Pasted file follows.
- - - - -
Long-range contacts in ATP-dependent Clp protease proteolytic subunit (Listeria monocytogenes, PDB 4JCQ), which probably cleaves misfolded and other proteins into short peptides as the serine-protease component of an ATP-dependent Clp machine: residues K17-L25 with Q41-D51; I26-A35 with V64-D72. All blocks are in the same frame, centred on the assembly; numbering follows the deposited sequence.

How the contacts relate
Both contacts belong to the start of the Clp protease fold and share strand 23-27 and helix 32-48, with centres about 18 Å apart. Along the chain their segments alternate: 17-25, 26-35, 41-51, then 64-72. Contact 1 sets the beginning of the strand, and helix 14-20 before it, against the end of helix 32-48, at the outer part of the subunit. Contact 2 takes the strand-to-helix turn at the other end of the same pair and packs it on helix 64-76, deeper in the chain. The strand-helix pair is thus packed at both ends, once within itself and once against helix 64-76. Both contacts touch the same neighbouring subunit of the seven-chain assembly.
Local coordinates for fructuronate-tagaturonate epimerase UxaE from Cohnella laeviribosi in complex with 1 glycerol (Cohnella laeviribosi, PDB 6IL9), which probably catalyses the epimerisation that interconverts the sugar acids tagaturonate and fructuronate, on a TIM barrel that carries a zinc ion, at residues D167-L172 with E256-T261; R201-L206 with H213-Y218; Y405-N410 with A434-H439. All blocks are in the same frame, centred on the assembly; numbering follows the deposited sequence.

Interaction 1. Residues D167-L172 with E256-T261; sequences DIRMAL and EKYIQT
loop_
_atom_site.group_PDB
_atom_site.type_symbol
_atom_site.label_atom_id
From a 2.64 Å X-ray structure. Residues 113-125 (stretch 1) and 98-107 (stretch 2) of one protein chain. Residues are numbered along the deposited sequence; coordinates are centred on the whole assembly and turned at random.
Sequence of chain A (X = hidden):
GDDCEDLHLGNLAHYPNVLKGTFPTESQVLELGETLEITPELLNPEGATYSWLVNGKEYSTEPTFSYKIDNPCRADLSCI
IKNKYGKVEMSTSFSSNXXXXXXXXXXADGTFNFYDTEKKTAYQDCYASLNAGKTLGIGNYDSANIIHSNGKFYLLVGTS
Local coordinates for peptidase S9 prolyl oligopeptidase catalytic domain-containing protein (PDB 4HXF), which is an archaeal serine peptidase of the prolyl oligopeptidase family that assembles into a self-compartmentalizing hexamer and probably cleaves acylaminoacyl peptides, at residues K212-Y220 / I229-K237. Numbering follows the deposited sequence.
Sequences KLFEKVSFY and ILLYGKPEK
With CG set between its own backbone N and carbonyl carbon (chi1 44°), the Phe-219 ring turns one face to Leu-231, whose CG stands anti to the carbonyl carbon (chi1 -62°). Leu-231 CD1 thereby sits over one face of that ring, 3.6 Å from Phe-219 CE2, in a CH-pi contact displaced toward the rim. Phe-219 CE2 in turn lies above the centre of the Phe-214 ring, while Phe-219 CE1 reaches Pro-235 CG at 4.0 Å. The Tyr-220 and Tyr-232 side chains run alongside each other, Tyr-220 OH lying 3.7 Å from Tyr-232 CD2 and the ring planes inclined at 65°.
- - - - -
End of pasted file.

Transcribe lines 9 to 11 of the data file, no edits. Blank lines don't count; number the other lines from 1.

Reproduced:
_atom_site.label_atom_id
From a 2.64 Å X-ray structure. Residues 113-125 (stretch 1) and 98-107 (stretch 2) of one protein chain. Residues are numbered along the deposited sequence; coordinates are centred on the whole assembly and turned at random.
Sequence of chain A (X = hidden):